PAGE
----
Have you heard? The love of money is the root of all kinds of evil. I believe it.
Money is a vital subject for newly married couples to carefully think through together.
The Apostle Paul says, “But godliness with contentment is great gain, for we brought nothing into the world, and we cannot take anything out of the world. But if we have food and clothing, with these we will be content. But those who desire to be rich fall into temptation, into a snare, into many senseless and harmful desires that plunge people into ruin and destruction. For the love of money is a root of all kinds of evils. It is through this craving that some have wandered away from the faith and pierced themselves with many pangs.” 1 Timothy 6:6-10
An application of the last part of that passage for your marriage could read like this:
“But those husbands and wives who desire to be rich fall into temptation, into a snare, into many senseless and harmful desires that plunge couples into ruin and destruction. For the love of money is a root of all kinds of evils. It is through this craving that spouses have wandered away from their marriage, family, and God, and pierced themselves and others with many pangs.”
Many marriages have been ripped apart over riches. Many newly married couples don’t know how to handle their finances in a way that honors God. I don’t want you to be one of them. I don’t want you to be caught off guard.
The most important thing I can tell you is that money isn’t the problem. We are the problem.
Money isn’t the issue, our hearts are. We all have greedy tendencies. The verse above that speaks to the love of money is for every couple in every tax bracket. Every married couple has a heart that can cling to money more than Christ. It is the love of money that is the root of all kinds of evil. You can be greedy with $10,000 or $10.00.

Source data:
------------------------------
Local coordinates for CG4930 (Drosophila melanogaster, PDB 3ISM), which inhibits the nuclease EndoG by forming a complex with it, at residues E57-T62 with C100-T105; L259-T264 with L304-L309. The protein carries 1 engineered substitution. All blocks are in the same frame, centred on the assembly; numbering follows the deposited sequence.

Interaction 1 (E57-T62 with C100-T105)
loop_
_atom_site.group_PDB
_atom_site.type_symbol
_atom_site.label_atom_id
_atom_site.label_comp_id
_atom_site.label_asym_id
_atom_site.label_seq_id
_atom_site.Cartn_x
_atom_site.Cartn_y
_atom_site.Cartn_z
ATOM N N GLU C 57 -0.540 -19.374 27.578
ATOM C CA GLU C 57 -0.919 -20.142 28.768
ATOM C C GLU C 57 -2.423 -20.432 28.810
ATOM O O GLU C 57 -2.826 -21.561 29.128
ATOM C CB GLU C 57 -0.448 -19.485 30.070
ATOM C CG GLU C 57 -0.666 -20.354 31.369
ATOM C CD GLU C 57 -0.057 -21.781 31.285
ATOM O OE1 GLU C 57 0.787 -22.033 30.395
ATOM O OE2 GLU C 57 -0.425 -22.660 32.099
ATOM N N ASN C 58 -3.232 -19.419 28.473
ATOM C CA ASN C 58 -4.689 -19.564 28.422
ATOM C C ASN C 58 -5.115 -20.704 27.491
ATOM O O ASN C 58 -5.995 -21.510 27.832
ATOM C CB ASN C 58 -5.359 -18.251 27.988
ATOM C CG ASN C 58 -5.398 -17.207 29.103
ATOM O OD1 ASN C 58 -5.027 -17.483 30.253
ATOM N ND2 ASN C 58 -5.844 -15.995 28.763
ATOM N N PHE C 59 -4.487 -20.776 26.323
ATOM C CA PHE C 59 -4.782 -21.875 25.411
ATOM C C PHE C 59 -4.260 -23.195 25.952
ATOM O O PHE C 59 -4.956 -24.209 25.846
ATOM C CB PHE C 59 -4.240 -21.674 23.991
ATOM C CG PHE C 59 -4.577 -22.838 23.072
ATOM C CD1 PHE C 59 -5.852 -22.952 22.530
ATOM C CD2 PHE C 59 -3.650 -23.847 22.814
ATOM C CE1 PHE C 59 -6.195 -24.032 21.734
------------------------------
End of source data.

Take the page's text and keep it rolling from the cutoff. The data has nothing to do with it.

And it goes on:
You might love to spend money to get stuff. Your love for money might manifest itself in a pile of possessions or a catalogue of experiences. Or your love might look like a higher number in your 401k. You love to keep money in the bank for security. Whether you save it, spend it, or invest it, you can still be infected with idolatry.
Jesus said that we cannot serve both God and money (Matthew 6:24). We cannot serve two masters. We will either love king Jesus and hate the master money or we will love the master money and hate king Jesus. You must decide who you will serve.Money isn’t evil or the enemy. It is a tool that Jesus wants us to use for His glory. Click To Tweet
Greed and God’s glory don’t go together. Is money going to have its claws in your soul? Will it command your desires? Will you love it? Or will you love Jesus?
Money isn’t evil or the enemy. It is a tool that Jesus wants us to use for His glory. We should deal with our money like a sharp dinner knife. You are handling a dangerous tool. It’s blade can either make an exquisite dinner to feed the whole family or it can cause great pain.
Once you decide to serve God instead of money, practical issues arise that must be addressed. Couples can have dollar disagreements in numerous areas. Here are a few questions that will probably surface with some practical next steps.
Should we make a budget?
Absolutely. Since money ultimately belongs to God, we should treat it as such. Couples are simply stewards. We are managing money that isn’t ours. God wants to entrust us with eternal possessions but first observes if we are good at managing earthly matters (Luke 16:11-12).If a steward is not keeping track of the money flow, how can he give a report to the master? In the same way, couples who do not make a budget cannot responsibly spend money. Click To Tweet
If a steward is not keeping track of the money flow, how can he give a report to the master? In the same way, couples who do not make a budget cannot responsibly spend money. We will be held responsible for how we choose to spend our funds, and this means we have to know how we are spending them.